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Glass is made from melting sand into a liquid. You won’t see that happening at your local beach though. Sand melts into a liquid state at around 1700˚ C (or 30390˚ F)! In a commercial glass plant, sand is mixed with cullet (recycled glass pieces), soda ash and limestone and is then heated. The soda helps reduce the sand’s melting point which helps reduce the overall energy—and cost—needed to melt it. The by-product of adding the soda is that it produces glass that dissolves in water, so limestone is added to stop that from happening. The end product is called soda-lime-silica glass and it’s the most often used glass.
The strange part is that no matter how hard you try to cool sand after it is has been heated to 1700˚ C, it never turns back into a sold again. It becomes what scientists call an amorphous solid, which is like a hybrid solid and liquid.
Depending on what type of glass is being created, the melted sand can be poured into molds to make bottles or poured over the surface of molten tin to make flat sheets of glass used in windows and doors. The float glass process is called the Pilkington Process, named after the British glass manufacturer Pilkington, who pioneered the technique in the 1950s.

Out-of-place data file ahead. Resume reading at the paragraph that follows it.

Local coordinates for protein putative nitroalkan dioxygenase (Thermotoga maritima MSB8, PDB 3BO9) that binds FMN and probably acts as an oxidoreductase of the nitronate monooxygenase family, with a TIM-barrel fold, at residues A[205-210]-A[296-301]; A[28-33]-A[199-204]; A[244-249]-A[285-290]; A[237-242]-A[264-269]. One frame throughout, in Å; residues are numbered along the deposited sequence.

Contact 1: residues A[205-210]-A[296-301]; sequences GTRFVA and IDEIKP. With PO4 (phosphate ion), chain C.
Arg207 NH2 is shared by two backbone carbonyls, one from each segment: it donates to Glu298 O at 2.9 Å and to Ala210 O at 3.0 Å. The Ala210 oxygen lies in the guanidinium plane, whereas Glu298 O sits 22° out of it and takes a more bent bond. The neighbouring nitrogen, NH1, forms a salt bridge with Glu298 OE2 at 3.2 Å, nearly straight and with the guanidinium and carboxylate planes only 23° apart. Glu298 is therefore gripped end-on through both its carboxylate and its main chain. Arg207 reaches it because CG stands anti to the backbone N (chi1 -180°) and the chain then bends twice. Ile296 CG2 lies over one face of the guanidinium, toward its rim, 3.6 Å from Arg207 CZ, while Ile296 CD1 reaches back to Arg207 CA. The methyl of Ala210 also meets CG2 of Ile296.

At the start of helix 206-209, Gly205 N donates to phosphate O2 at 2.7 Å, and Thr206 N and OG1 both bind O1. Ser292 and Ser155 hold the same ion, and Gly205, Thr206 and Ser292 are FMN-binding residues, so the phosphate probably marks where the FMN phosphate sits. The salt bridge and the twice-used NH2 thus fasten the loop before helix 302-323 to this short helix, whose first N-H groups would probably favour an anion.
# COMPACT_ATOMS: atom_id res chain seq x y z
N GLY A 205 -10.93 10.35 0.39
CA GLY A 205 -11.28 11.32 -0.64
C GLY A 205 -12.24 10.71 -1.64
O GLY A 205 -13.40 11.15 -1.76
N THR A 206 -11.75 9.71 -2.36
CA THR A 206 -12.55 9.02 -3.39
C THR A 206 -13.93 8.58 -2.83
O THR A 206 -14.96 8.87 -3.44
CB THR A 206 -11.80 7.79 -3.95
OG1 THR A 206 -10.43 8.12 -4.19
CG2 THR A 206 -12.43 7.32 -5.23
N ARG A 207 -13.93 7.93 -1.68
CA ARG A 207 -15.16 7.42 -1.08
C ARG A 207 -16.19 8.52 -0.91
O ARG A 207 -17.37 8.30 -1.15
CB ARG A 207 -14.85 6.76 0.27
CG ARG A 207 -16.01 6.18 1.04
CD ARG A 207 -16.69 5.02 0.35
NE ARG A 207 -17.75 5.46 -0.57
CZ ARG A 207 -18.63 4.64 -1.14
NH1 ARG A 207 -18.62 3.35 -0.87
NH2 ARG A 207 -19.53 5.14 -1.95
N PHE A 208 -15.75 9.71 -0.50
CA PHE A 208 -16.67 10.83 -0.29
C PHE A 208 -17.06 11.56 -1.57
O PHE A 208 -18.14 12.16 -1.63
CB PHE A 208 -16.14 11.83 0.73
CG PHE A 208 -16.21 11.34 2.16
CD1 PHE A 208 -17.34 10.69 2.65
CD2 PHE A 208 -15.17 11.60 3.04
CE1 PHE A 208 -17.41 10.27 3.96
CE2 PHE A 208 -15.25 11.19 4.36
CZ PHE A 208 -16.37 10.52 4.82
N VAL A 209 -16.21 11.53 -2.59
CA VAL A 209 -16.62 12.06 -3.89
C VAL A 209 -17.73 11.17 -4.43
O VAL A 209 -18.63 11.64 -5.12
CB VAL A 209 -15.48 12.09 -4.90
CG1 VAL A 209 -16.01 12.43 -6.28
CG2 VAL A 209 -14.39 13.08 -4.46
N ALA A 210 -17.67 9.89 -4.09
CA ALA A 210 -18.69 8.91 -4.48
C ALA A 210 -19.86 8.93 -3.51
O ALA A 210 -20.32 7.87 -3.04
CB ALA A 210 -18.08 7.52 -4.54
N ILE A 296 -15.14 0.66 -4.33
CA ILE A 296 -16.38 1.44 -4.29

Other chemicals can also be added to the original recipe that alters the properties or appearance.
Lead – makes leaded or crystal glasses. The lead has better reflective properties and therefore the glass seems to ‘sparkle’. This kind of glass also lends itself to be cut to form decorative patterns on the glass.
Boron –changes the thermal and electrical properties of the glass and is used to make Pyrex glassware which can withstand extremes of heat and cold.
Lanthanum Oxide –excellent light reflective properties and is used to make high quality lenses in glasses.
Iron – used to absorb infrared energy
Color Additives A range of additives can be used to make glass into different colors.
The cooling process can also be altered to create different forms of glass. Annealed glass, tempered glass and laminated glass are all types of glass that are created using the same basic sand recipe, but additional steps are taken during the manufacturing process to coat, heat treat or engrave the glass.
Learn more about how Wakefield Equipment supports glass manufacturers with a full line of glass handling equipment!